I hesitate to declare that people I disagree with "must be either stupid or evil" - a common tactic of the left - but I'm beginning to think that the Democrats in Congress either really don't know about Smoot-Hawley, or are deliberately seeking short term political gain at the expense of expected long term economic disaster for the US.

I mean really, is there any legitimate reason that "this time will be different" from the last time they tried it?

Any takers on how long until the Kos kids start editing the Smoot-Hawley Wikipedia page to claim it was a good thing?
2.6.2009 3:26pm
anonymous87:
The world went down this road before. The result was the Great Depression and ultimately a world war.
-------------------

A common misunderstanding. America's protectionist tariffs were in place until the 1960s.
2.6.2009 3:28pm
Steve:
I find the intersection between the Buy American Act and the WTO Government Procurement Agreement to be rather elusive. Wikipedia suggests the Buy American Act is excluded from the GPA's coverage, but I haven't been able to find a primary source which says so.
2.6.2009 3:34pm
Bruce Hayden (mail):
I am no expert here, but don't we import a lot of our steel, etc.? I think the reality is that we haven't been competitive internationally making basic steel for a long time now, and only are competitive on specialty types. So, in an attempt to gin up high paid American jobs, the solution is to subsidize the making of inefficient American steel, in preference for buying cheaper foreign steel. Of course, the steelworkers union will benefit, but that doesn't make a lot of economic sense.
2.6.2009 3:38pm
Anonymous Engineer:
I find the Buy America provisions egregious, but I'm surprised there's been such an outcry about their inclusion in the stimulus bill, given that existing law already includes similar requirements - at least in the transportation sector.



I have a project scheduled to go out for bids on Monday. This project was ready to build last summer, but because the project includes federal funding, we've had to wait 6 months for a waiver to the Buy America requirements in order to use a foreign steel expansion joint.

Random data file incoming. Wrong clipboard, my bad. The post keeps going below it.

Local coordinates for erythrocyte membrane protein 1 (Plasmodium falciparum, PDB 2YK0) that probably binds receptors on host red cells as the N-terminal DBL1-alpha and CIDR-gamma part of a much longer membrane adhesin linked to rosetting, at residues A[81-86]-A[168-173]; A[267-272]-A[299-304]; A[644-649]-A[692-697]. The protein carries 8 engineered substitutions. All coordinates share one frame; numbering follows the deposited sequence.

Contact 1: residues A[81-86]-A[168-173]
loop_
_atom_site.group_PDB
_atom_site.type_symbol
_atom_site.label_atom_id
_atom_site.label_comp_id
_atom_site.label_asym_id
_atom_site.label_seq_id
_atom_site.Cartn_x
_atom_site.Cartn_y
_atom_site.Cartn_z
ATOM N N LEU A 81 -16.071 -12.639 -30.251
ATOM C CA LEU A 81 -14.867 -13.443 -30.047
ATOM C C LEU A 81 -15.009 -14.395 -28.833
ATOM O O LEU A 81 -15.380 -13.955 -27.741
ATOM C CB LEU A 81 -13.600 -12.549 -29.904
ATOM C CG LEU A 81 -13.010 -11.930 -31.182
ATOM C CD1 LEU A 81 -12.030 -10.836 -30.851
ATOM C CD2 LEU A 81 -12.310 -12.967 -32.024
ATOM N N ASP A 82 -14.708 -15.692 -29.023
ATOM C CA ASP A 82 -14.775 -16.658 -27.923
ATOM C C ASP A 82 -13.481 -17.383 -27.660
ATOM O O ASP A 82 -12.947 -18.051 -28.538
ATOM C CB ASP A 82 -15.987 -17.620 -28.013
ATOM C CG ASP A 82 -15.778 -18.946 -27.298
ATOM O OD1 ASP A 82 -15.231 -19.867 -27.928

2.6.2009 4:42pm
Anonymous Engineer:
Link didn't work; here are the current FHWA Buy America requirements: CFR 635.410
2.6.2009 4:45pm
Michael B (mail):
Krugman chimes in, youTube (in two parts), too narrowly and predictably focused one might suspect, but a contrasting pov.

(As to concerns with groupthink in general but otherwise OT, developments relevant to Unfairness Doctrine initiatives are worth heeding. Groupthink and statism go hand in glove.)
2.6.2009 7:01pm
wyswyg:

"America's protectionist tariffs were in place until the 1960s."


Not only that, this country was built on protectionist tariffs, as was Britain in it's glory days. For the first hundred years of its existence the US federal government was funded by excise taxes and tariffs.
2.6.2009 7:03pm
wyswyg:

"..on an attempt to gin up high paid American jobs, the solution is to subsidize the making of inefficient American steel, in preference for buying cheaper foreign steel. Of course, the steelworkers union will benefit, but that doesn't make a lot of economic sense."




Exporting all of Americas jobs does not make a lot of sense either, but that's the path we're taking at present.
2.6.2009 7:06pm